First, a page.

Friday 31 March 2023

Double dip: "Infinity Pool"

The critics have got
Infinity Pool about right. It's not as potent as its writer-director Brandon Cronenberg's breakthrough, 2020's jolting Possessor; indeed, it feels as if two half-as-potent ideas were stitched together at a crucial juncture in the project's development. Yet it gives it a fair old swing, and of all the eat-the-rich screeds that have washed up on these shores in recent times (TV's The White Lotus, Triangle of Sadness, The Menu, the one with Ralph Fiennes and Jessica Chastain nobody much bothered with), it's the one where you feel something truly, irreversibly awful could befall its main characters at any given moment: it gives good dread. Once again, we find Cronenberg overseeing a violent scrambling and reconstitution of the self. Creatively and emotionally frozen writer James Foster (Alexander Skarsgård, at his most frostily handsome) numbly observes the resort vacation designed to revive his flagging bond to wife Em (Cleopatra Coleman) turning into a nightmare after he a) falls into the clutches of fellow guest Mia Goth and her spectral eyebrows, and b) finds himself behind the wheel of a car involved in a late-night hit-and-run. Taken in by the local authorities, he discovers one of the perks of being a moneyed white Westerner: paying for the creation of a physical double who will then be subject to a form of capital punishment, in this instance being stabbed to death by the eldest (though still pre-teen) son of the real Foster's victim. This is Clan Cronenberg's equivalent of watching on at your own funeral, and (for Foster) a neat way out of a terrible snafu - except that it also marks our hero's entry into an international elite of degeneracy, all too aware they can roam from place to place, commit the most heinous crimes, and use their vast personal resources to buy their way out of any trouble. The film is at once beyond the pale and aggravatingly close to 21st century reality.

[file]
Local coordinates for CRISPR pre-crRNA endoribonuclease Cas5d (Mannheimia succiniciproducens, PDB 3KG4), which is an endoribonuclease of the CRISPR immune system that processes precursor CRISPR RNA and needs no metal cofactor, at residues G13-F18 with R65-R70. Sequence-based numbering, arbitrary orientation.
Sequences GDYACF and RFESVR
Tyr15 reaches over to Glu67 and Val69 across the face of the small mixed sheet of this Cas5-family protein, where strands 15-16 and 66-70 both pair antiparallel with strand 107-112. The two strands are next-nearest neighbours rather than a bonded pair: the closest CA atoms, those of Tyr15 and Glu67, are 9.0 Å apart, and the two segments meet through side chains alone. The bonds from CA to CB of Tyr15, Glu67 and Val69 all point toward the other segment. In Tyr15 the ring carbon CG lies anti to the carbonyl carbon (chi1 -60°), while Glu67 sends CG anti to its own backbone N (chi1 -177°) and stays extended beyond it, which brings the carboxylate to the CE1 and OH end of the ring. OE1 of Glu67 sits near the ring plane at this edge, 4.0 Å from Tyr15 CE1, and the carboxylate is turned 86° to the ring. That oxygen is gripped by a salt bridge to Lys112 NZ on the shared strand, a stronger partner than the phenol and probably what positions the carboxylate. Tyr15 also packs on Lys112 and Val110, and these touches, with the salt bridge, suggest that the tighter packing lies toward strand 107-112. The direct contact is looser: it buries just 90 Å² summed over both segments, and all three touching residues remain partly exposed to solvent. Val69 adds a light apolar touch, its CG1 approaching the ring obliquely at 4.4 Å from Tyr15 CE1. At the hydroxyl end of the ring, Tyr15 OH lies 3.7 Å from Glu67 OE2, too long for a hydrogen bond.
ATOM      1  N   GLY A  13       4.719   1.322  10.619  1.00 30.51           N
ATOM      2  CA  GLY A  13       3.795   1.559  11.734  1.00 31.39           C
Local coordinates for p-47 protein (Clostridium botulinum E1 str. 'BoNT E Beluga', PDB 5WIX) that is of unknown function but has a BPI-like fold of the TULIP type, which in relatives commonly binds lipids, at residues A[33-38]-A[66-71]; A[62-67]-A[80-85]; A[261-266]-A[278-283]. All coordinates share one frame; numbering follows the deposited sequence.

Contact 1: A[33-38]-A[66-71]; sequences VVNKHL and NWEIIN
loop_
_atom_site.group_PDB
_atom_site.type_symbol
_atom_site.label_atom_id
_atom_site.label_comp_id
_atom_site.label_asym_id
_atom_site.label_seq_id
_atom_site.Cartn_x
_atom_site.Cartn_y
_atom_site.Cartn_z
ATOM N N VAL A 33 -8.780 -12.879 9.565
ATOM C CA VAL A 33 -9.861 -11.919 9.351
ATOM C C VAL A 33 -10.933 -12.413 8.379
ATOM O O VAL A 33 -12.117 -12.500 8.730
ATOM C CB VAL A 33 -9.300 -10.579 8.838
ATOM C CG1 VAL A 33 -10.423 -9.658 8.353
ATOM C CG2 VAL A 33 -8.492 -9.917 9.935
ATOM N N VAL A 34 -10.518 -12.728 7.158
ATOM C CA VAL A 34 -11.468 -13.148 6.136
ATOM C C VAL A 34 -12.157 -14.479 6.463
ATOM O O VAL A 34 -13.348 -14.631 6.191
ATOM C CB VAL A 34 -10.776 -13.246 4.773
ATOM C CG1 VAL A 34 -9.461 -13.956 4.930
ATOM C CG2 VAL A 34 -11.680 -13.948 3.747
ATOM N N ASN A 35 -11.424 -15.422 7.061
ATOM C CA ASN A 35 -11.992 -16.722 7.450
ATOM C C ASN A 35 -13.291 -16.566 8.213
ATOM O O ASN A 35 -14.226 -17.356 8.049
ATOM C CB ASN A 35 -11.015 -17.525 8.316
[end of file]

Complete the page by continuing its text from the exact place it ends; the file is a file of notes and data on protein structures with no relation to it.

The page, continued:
It's also a mindfuck, but it's one of the better contextualised mindfucks in recent cinema history: the right architecture is in place to guarantee a bad trip. Cronenberg is both careful and clever about (de)positioning the resort, with its Far Eastern name and entertainments and its Mitteleuropan accents and scenery. (The film was mostly shot in Croatia; the insinuation is that dystopia is everywhere now.) Cinematographer Karim Hussain gathers up unnerving images: a sea resembling TV static, covert glances at the rusting infrastructure necessary for a privileged few to keep on living the life of Riley. Narratively, however, Infinity Pool bogs down, partly because Cronenberg's screenplay starts to pen itself in. For a while, at least, the film appears open to the possibility that this macabre experience will awaken something positive in the heart of our altogether glazed protagonist. (You wonder whether Cronenberg has his sights set on David Fincher, and delivering an X-rated rethink of The Game.) Yet the second half comprehensively shuts that possibility down, instead coming at you in ever greater waves of depravity. The more Foster realises he's got away with something, the more he realises there's more to get away with: homewrecking in multiple senses, orgies, self-abuse, self-annihilation. Possessor presented as a future key text in gender studies, observing as it did a deathly battle of the sexes taking place within the one body. Infinity Pool may end up on the final-week schedule of Psych 101, but it's much harder going, deadening where its predecessor was electrifying. (One issue: Skarsgård is so convincingly zonked in his sociopathy that it's like trying to empathise with Grant Shapps.) And you keep catching the director struggling to make room for himself amid a crowded field: one especially unbridled free-for-all reminds you of the shunting setpiece in Brian Yuzna's Society, only without the yucky glee, while Foster increasingly resembles the rootless Tim Roth character in the recent Sundown. Cronenberg is committed, unlike the many jokers and smirkers who've broached similar material of late, but the movie gets mired in its own dissolution.

Infinity Pool is now playing in selected cinemas.

No comments:

Post a Comment